Asian Surveying & Mapping
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June 16th, 2010
Asian Marine Spatial Data Infrastructures

In the paper ‘A GIS Approach to Mapping Oil Spills in the Marine Environment’ authors Andrei Yu. Ivanov and Victoria V. Zatyagalova of the Institute of Oceanology, Russian Academy of Sciences, Moscow, Russia indicated that oil spill responses are likely to engage numerous kinds of spatial data. As they indicate, “compiled from data of severalsources including nautical maps, geodatabases, groundtruth and remote sensing data, GIS allows retrieval of key information, i.e. predict spill locations, reveal offshore/onshore sources, estimate intensity of oil pollution. SAR and GIS technologies can significantly improve identification or even classification of oil spill sallowing making the final product – oil spill distribution maps. This approach has been applied to oil spill mapping in the Sea of Okhotsk, Black Sea, and Gulf of Thailand.” They conclude that a combination including is an deal solution to understand spatial/temporal distribution of oil spills in the marine environment and is considered as a core of oil spill monitoring system.”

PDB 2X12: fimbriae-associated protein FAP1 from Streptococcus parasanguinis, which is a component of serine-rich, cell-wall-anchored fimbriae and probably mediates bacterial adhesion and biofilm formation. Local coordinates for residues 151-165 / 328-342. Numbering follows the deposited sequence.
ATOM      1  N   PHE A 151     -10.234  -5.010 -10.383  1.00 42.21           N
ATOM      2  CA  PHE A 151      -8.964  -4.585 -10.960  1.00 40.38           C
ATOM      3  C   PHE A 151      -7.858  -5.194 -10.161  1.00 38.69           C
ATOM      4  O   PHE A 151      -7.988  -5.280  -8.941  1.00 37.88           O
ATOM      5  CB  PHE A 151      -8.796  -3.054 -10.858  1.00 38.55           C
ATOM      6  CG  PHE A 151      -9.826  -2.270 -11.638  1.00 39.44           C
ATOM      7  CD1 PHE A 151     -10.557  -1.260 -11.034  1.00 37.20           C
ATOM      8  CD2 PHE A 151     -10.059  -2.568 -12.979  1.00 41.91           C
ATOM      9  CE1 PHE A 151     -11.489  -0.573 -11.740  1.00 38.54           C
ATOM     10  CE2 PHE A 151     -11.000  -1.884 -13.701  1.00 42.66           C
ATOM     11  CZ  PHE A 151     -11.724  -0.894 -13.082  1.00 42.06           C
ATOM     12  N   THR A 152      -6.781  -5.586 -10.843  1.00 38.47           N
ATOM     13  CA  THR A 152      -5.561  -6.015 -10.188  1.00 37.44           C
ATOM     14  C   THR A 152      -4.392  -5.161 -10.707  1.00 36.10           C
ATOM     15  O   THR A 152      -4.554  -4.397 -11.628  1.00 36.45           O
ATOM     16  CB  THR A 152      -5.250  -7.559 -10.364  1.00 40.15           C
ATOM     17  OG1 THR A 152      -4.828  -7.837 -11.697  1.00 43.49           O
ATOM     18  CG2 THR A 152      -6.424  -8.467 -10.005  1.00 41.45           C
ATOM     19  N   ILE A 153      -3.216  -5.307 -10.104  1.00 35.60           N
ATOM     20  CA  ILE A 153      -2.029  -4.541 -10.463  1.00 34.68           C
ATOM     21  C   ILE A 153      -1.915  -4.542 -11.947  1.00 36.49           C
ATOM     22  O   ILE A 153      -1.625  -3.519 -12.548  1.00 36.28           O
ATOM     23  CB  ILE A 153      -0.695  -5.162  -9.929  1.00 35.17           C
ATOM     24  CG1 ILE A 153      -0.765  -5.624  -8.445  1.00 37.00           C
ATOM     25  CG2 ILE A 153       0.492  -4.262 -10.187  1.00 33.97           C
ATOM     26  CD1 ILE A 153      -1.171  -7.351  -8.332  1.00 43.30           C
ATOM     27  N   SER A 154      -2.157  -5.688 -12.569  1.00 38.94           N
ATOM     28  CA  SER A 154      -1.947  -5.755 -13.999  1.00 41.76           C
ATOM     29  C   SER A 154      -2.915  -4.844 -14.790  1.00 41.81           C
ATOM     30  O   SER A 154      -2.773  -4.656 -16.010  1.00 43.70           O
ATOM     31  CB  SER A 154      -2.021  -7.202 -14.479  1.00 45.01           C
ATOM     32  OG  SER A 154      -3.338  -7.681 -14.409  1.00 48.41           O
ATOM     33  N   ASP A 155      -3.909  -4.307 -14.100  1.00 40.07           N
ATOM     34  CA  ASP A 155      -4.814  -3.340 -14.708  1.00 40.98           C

The Coral Reef Alliance indicates that the South China Sea alone holds 30% of the world’s coral reefs. But tourism and food supply from the ocean are also tightly connected to many southeast Asian countries. Ocean impacts can trigger wide scale impacts throughout the region once oil or other environmental impacts arise.

A tipping point has occurred as a result of the Gulf of Mexico event. It should be cause for concern to those nations near oil production facilities, particularly offshore facilities. This does not mean that these facilities will need to shut down, instead, it implies that greater measures and plans need to begin now and that appropriate resources for monitoring and measuring and these operations needs to begin more frequently.

it would appear that there is opportunity here and the possibility for not only creating these mitigation measures and procedures, but also the development of spatial data infrastructures (SDI) that inter-connect resource plans to environmental plans, economic and human responses. Clearly, strategies are needed for the development of these SDI and pieces for their development already exist elsewhere and only need to be re-purposed for use.